Things you won’t see on TV in China


American lesbians and bisexual women like to complain a fair amount about what we see on the tube here in the States. We chatter about how we are or are not represented in the media. We yammer on about people who see us as something less than regular folk with jobs, house payments and families. But we really have it pretty good, all things considered. It could be much worse — like it is for TV viewers in China.

It seems the Chinese State Administration of Radio, Film and Television, which mandates what can and cannot be shown on the state-run airwaves, has banned “vulgar” advertisements for breast enhancements and female undergarments, “tantalizing language” and any show whose name contains a reference to sex, drugs or medical institutions. (Wait — medical institutions? I don’t get it either.) And since when is women’s underwear vulgar? I happen to like women’s underwear, especially on the right woman.

SARFT has also banned “sexually provocative sounds” from broadcast television. Not only can they not show someone actually doing anything resembling any type of sexual activity; now they can’t even broadcast something that sounds like it might possibly be someone enjoying themselves while in the throes of passion. No ooohs, no ahhhs, no mmmms and definitely no yes right theres allowed. Oh, and no grunting either. Houston, we have a problem.

Will the no grunting rule prohibit broadcasting women’s sports? After all, we wouldn’t want their grunts of exertion to be confused with sexual activity.

What about the Olympics in 2008? Will the gymnasts be gagged to prevent the escape of such sounds? What about the softball players? Will they wear extremely large mouth guards to prevent any slips when swinging the bat?

Then there’s the question of scripted programming. Clearly nothing made in the good ol’ U.S. of A. will be allowed to air on Chinese airwaves. You won’t be seeing Bionic Woman in China. I heard far too much grunting last night during the premiere. You can forget about CSI, ER, and Heroes too. And Degrassi has been a successful export for you Canadians, but don’t try and sell it to China. They won’t be buying. Oh, and you Brits will have to keep Bad Girls between us. According to SARFT, “scenes showing how women are influenced into a life of crime are detrimental to society.”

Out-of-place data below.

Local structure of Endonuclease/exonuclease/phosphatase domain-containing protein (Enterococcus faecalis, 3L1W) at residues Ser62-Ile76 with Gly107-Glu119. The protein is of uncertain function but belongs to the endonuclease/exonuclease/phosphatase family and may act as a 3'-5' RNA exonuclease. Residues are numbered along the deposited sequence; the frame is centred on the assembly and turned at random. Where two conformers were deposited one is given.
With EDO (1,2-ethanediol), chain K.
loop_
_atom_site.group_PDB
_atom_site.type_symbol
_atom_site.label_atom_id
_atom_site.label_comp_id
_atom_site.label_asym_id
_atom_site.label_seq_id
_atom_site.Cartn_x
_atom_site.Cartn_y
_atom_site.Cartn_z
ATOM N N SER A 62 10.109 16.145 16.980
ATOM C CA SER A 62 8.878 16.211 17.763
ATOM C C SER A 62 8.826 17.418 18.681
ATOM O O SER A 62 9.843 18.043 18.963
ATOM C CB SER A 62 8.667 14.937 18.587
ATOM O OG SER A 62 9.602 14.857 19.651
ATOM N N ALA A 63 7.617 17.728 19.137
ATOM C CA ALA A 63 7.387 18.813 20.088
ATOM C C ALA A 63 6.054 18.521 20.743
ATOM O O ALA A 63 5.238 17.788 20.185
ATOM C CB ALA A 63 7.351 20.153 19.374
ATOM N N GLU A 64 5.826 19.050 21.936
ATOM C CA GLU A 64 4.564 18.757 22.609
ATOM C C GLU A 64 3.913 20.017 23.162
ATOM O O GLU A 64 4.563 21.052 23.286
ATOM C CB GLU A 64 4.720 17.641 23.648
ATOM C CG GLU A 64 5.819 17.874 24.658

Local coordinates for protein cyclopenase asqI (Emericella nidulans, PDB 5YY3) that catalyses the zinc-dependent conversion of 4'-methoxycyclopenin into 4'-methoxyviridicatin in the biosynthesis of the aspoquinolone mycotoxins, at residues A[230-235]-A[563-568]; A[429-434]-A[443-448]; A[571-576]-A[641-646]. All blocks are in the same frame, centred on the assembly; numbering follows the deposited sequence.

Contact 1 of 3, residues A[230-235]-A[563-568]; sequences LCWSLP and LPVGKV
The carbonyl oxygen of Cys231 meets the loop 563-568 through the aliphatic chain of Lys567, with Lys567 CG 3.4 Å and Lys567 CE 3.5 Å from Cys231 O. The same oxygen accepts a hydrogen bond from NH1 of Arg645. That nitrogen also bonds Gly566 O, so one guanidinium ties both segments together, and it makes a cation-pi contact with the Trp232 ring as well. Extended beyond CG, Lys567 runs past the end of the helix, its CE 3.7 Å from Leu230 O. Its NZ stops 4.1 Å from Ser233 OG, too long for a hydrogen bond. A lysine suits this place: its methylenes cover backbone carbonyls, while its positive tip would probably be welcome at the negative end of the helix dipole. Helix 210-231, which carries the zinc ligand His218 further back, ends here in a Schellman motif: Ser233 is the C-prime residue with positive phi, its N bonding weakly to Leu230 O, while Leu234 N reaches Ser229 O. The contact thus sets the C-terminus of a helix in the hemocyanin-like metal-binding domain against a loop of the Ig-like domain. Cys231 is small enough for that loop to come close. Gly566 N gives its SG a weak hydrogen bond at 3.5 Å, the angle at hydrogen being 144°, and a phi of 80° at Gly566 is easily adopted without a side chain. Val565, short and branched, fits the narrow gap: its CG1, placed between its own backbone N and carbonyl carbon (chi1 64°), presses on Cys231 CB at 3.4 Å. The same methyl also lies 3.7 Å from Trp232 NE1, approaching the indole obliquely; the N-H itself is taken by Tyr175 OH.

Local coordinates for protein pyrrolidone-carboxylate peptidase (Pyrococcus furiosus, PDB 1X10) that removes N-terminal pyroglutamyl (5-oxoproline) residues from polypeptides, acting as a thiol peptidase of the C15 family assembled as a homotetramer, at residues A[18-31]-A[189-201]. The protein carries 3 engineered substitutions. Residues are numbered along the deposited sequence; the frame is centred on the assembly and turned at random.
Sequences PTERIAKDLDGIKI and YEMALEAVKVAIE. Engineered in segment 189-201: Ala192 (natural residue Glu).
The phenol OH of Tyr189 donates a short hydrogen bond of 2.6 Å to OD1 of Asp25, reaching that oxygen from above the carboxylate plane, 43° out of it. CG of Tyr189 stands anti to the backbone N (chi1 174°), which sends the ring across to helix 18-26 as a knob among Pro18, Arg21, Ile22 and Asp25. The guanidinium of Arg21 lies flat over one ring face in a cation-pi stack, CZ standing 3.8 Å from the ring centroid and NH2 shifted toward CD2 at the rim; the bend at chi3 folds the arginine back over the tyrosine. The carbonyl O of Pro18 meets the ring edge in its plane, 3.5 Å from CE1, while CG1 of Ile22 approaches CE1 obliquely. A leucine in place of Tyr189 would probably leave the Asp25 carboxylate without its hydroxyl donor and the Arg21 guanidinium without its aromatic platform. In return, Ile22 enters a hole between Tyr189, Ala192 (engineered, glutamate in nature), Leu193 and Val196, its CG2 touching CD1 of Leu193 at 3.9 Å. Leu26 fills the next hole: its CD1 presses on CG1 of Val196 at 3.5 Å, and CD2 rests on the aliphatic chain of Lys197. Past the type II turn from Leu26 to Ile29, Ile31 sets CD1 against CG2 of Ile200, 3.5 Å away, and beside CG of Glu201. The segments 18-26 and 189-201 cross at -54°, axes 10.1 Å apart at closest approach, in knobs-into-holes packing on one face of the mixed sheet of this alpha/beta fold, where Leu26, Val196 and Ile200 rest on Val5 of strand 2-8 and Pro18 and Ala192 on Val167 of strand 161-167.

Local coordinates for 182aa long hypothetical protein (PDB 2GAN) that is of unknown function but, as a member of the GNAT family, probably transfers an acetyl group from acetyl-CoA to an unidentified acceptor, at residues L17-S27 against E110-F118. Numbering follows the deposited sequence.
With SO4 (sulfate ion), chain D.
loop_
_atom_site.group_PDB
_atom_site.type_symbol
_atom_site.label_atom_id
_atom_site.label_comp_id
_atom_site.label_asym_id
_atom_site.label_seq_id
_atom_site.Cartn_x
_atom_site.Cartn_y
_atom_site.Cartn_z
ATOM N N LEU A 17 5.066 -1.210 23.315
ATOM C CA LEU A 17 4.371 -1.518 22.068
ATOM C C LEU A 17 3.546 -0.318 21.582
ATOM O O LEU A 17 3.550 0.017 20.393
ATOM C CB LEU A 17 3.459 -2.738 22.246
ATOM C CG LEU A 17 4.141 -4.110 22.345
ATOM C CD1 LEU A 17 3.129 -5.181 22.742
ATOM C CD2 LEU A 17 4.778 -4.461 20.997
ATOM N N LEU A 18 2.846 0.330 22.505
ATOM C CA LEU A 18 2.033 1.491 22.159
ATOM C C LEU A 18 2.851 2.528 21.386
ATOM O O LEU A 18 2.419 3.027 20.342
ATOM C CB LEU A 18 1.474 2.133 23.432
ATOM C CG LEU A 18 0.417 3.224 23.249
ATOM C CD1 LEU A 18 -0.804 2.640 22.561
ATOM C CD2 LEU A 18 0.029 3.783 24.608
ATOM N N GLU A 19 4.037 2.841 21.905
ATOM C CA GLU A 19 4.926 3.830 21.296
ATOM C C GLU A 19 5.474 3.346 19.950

Those are just some of the more obvious ones. Here are a few other shows you won’t be seeing in China anytime soon.

No Muppets for you. The innuendo in the exchanges between those two old guys in the balcony is likely enough to get the show banned all on its own. Then throw in Fozzy’s guffaw, which could certainly be mistaken for a sexually provocative sound, and Animal’s drumstick antics, and this show is really in trouble. Plus, we all know that some of the things Miss Piggy has put poor Kermit through over the years are truly criminal.

China has no Sesame Street. You don’t really think they would let Bert and Ernie live together in China, do you? Ernie bathes in front of Bert. They play with a rubber ducky together. Do I really need to say more?

Dora will have to go explore somewhere else. China’s not interested. Seriously, her relationship with that monkey borders on creepy, no?

More you may like